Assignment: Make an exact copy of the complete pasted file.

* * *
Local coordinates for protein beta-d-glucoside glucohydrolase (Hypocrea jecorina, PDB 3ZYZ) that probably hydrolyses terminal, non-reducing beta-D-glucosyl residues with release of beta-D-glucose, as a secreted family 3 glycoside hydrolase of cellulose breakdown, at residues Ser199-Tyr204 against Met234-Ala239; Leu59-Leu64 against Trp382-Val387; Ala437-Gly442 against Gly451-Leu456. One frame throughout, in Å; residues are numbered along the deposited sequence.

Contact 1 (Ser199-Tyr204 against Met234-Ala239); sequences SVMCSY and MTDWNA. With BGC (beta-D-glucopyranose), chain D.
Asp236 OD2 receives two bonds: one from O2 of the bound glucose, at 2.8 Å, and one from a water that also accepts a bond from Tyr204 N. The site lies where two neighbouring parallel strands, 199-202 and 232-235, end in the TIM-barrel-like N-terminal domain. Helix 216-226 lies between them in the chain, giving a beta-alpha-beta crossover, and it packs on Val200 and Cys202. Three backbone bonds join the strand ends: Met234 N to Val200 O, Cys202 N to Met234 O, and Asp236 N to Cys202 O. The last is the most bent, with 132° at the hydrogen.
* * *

Local coordinates for protein beta-d-glucoside glucohydrolase (Hypocrea jecorina, PDB 3ZYZ) that probably hydrolyses terminal, non-reducing beta-D-glucosyl residues with release of beta-D-glucose, as a secreted family 3 glycoside hydrolase of cellulose breakdown, at residues Ser199-Tyr204 against Met234-Ala239; Leu59-Leu64 against Trp382-Val387; Ala437-Gly442 against Gly451-Leu456. One frame throughout, in Å; residues are numbered along the deposited sequence.

Contact 1 (Ser199-Tyr204 against Met234-Ala239); sequences SVMCSY and MTDWNA. With BGC (beta-D-glucopyranose), chain D.
Asp236 OD2 receives two bonds: one from O2 of the bound glucose, at 2.8 Å, and one from a water that also accepts a bond from Tyr204 N. The site lies where two neighbouring parallel strands, 199-202 and 232-235, end in the TIM-barrel-like N-terminal domain. Helix 216-226 lies between them in the chain, giving a beta-alpha-beta crossover, and it packs on Val200 and Cys202. Three backbone bonds join the strand ends: Met234 N to Val200 O, Cys202 N to Met234 O, and Asp236 N to Cys202 O. The last is the most bent, with 132° at the hydrogen.